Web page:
I was lucky enough to be in Germany last week for Electronica, a massive show held every two years. This year, according to the organizers, around seventy thousand people attended the four-day event. This show is more focused on applications outside Lynx’s core focuses of military, aerospace, and federal, so we didn’t have a booth. However, it was great to see the industry coming back to meet in person.
I had the chance to present at four forums across the week and get a feeling for the big themes that were being discussed.
Image courtesy of Electronics Specifier
Nitin Dahad and Ian Ferguson
There is clearly significant uptick in interest in this processor architecture. We are hearing about it more in our core markets, with announcements such as that from NASA
and the upstreaming of Android
being pointed to as credible proof points of the system-on-chip (SoC) capabilities that the ecosystem is building around this open architecture. For every company that is publicly discussing RISC-V plans, there is at least three more that are working on the technology in a stealth mode. This is a technology that is very much part of our roadmap plans, especially with the somewhat imminent addition of hardware virtualization to SoC implementations.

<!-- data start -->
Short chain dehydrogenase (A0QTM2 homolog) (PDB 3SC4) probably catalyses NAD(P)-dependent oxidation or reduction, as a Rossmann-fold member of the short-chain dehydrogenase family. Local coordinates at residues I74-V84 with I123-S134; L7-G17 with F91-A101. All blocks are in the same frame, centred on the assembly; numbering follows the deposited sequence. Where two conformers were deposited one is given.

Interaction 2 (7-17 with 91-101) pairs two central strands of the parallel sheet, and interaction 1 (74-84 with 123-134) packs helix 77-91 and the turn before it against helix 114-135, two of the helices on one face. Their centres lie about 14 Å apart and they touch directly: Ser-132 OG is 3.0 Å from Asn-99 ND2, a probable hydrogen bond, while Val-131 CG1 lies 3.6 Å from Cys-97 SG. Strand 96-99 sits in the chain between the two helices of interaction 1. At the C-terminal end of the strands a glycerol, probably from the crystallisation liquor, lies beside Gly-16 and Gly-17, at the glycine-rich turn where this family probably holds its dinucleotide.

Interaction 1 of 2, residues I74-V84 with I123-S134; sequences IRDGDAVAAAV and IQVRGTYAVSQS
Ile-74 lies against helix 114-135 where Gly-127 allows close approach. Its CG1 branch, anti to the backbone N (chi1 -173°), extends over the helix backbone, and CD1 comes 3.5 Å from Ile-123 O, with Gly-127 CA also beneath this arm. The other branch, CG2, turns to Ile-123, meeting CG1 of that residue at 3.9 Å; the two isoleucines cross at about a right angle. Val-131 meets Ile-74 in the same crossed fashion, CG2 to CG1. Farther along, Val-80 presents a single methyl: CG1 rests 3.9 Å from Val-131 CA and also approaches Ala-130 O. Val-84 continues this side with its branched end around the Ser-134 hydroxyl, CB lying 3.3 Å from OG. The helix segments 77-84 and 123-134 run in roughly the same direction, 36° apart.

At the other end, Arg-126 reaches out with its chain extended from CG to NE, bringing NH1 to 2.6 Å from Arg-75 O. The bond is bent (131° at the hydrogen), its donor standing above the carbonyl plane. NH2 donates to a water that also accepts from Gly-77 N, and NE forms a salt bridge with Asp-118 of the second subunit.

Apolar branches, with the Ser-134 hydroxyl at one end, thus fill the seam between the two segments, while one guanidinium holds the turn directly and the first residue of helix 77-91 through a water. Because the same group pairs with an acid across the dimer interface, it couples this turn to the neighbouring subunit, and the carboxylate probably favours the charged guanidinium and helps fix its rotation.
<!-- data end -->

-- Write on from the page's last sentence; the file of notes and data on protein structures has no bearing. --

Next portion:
The last few years have clearly shown a lot more progress in terms of adding hardware security capabilities to processors, particularly in the Arm ecosystem around the Cortex-M33 and ongoing broadening of companies that provide offerings compatible with the platform system architecture. I had the chance to talk with one of my favorite journalists, Nitin Dahad, about some recent examples of malware being introduced by containers. We went on to review some best practices around the use of containers and where we see unikernels, such as LynxElement
, fitting in as part of a strategy to reduce the attack surface.
After a lot of hand waving about Artificial Intelligence and Machine Learning, this show seemed to showcase some tangible examples of how to embrace it and the benefits it is bringing to actual use cases. For us, one of the areas of focus is how the combination of hypervisor and applications can be used to give a much earlier detection of systems that have been compromised. This is important, as many times it can take hackers some time to identify valuable assets. There are many stories about systems being accessed and companies taking months to realize the incursion. One such example is shown here
. Hypervisors are placed in an ideal location in the stack to gather important system information which can then be used for system health. As I outlined in the line below, systems need to “define” normal, then “identify” abnormal and then “handle” (or recover from) abnormal. See image below.
Materials around these three areas are available from me. Just drop an email to me here